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Del Toro playing soccer to live out a dream

Published: Saturday, Nov. 23, 2013 5:30 a.m. CDT

(Continued from Page 1)

Last fall, the Morris Daily Herald Most Valuable Player for boys soccer scored 18 goals. This year’s MVP nearly doubled that.

Still, in looking at the player that Morris junior forward Ricardo Del Toro was this year, you have to look a little closer to appreciate what he brought to the Redskins.

“Ricardo has an outstanding work ethic in the offseason and on the practice field,” Morris coach David Valdivia said. “That’s besides the stats.”

Still, it’s the stats that stand out the most. The 32 goals is believed to be the most ever scored by an area player – two ahead of the 30 goals that Minooka’s Jim Kelly got in 2007. The 32 goals match what three-time girls MVP – Jillian Hetfleisch of Minooka – did this past spring.

Del Toro said he arbitrarily set his sights on 36 goals before the season started. So why 36?

“I just thought I could do it. It’s just a random number,” he said. “I went out to get it.”

While Del Toro added nine assists, Valdivia said he was at his best when sealing the deal.

“He is by far a finisher,” he said. “If he gets the opportunity to get near the goal, then he can put it into the net.”

Regardless, Del Toro said it took a great deal of help from his teammates to get that many goals.

“A lot of the goals I scored this year came from the midfielders. They helped out a lot,” Del Toro said. “Guys like Nick Borgstrom and Chava [Villanueva]. They were the main ones. And Nestor [Rodriguez], he usually plays forward where I would play, but he had to adjust to playing on the wing and did a really good job throughout the year. Playing and sending me balls and everything.”

As far back as he can remember, Del Toro said he’s been relied upon as a goal scorer.

“When I played in the rec league here – the MSA, I usually was kind of the guy that the team depended on,” he said. “My dad always told me that I should also be able to do that at the high school level. That’s what I go out and try to do.”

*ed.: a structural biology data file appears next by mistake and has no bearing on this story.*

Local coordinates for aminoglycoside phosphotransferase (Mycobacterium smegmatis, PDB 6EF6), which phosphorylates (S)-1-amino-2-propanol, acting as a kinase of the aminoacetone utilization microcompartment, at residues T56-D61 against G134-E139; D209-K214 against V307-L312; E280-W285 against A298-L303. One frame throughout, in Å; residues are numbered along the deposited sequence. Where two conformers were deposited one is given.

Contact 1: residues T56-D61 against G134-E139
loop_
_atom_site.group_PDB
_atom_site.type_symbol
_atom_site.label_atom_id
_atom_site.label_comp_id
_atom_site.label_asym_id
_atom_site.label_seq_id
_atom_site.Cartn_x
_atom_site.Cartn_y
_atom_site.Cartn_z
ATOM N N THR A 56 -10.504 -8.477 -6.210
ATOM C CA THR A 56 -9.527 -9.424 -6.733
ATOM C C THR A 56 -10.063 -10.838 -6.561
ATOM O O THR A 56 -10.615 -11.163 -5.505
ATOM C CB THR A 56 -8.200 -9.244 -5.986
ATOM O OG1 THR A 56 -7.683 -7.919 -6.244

Being such a high-profile player sometimes has its rewards – like getting noticed by scouts and coaches.

“Some colleges have emailed me already. A couple of colleges at the college showcase I went to last year saw me score a goal and wanted to talk to me, but I was too young,” Del Toro said. “It’s a tournament where scouts show up and watch you play. It’s not about who wins the tournament, it’s how you play. I played in several of them including St. Louis and Kalamazoo, Mich.”

Which gives him the chance to pursue playing soccer at the next level.

“Yeah, it is a dream of mine,” he said. “That, and I also dream of going pro and that kind of thing.”

Del Toro said one of the things he likes the most about soccer is the dual nature of matches.

“I like how the game goes offense to defense back to back. Kind of like basketball,” he said. “That’s what I like – the constant offense to defense. It’s a game that comes down to execution.”

Execution that Del Toro knows is going to be necessary for the Redskins to win a fourth straight regional championship next fall.

“For the team, I think we’re a really good passing team and know what we can do and what we shouldn’t do,” he said. “I think the passing and scoring will be fine, but the defense we may need to work on because we lost a lot of people. We’re also going to be smaller.

“As for me, I’ll just keep working hard and I’m confident I’ll be fine. I’m not worried about it.”

Valdivia said no matter what the stats turn out to be for Del Toro next year, he knows there are certain other things he can count on him for his senior season.

“He is becoming a leader and will only get better next year,” he said.

Del Toro said he plans on doing that in a number of ways, not the least of which will be playing club ball again next year for Danny Makaric at Chicago Inter.

“During the spring I’ll probably do track. I want to lift and get faster,” he said. “In the summer I’ll probably work on my own and work with Valdivia’s summer program stuff.”

Not to mention to keep up the ethic behind closed doors.

“I just need to keep doing the work that nobody sees,” Del Toro said.

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